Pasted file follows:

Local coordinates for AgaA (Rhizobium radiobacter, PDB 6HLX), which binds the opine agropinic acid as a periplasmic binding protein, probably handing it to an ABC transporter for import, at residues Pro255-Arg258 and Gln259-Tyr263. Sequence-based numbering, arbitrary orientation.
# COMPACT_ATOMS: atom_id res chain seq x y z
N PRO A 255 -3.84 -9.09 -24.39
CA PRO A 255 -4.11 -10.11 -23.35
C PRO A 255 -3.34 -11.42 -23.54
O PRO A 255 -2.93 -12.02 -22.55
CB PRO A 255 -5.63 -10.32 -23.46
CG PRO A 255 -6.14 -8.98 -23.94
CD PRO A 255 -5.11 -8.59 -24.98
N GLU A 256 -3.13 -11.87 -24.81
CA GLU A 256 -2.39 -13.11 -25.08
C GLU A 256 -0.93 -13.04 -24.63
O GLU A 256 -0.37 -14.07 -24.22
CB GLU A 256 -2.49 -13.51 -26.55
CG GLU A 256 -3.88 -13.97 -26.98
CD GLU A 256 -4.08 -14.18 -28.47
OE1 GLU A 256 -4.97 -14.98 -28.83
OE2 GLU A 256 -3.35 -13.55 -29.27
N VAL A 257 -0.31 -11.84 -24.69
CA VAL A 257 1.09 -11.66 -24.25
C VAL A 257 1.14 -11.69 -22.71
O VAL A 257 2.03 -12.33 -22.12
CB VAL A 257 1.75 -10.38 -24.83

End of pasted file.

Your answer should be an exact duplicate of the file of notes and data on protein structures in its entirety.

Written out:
Local coordinates for AgaA (Rhizobium radiobacter, PDB 6HLX), which binds the opine agropinic acid as a periplasmic binding protein, probably handing it to an ABC transporter for import, at residues Pro255-Arg258 and Gln259-Tyr263. Sequence-based numbering, arbitrary orientation.
# COMPACT_ATOMS: atom_id res chain seq x y z
N PRO A 255 -3.84 -9.09 -24.39
CA PRO A 255 -4.11 -10.11 -23.35
C PRO A 255 -3.34 -11.42 -23.54
O PRO A 255 -2.93 -12.02 -22.55
CB PRO A 255 -5.63 -10.32 -23.46
CG PRO A 255 -6.14 -8.98 -23.94
CD PRO A 255 -5.11 -8.59 -24.98
N GLU A 256 -3.13 -11.87 -24.81
CA GLU A 256 -2.39 -13.11 -25.08
C GLU A 256 -0.93 -13.04 -24.63
O GLU A 256 -0.37 -14.07 -24.22
CB GLU A 256 -2.49 -13.51 -26.55
CG GLU A 256 -3.88 -13.97 -26.98
CD GLU A 256 -4.08 -14.18 -28.47
OE1 GLU A 256 -4.97 -14.98 -28.83
OE2 GLU A 256 -3.35 -13.55 -29.27
N VAL A 257 -0.31 -11.84 -24.69
CA VAL A 257 1.09 -11.66 -24.25
C VAL A 257 1.14 -11.69 -22.71
O VAL A 257 2.03 -12.33 -22.12
CB VAL A 257 1.75 -10.38 -24.83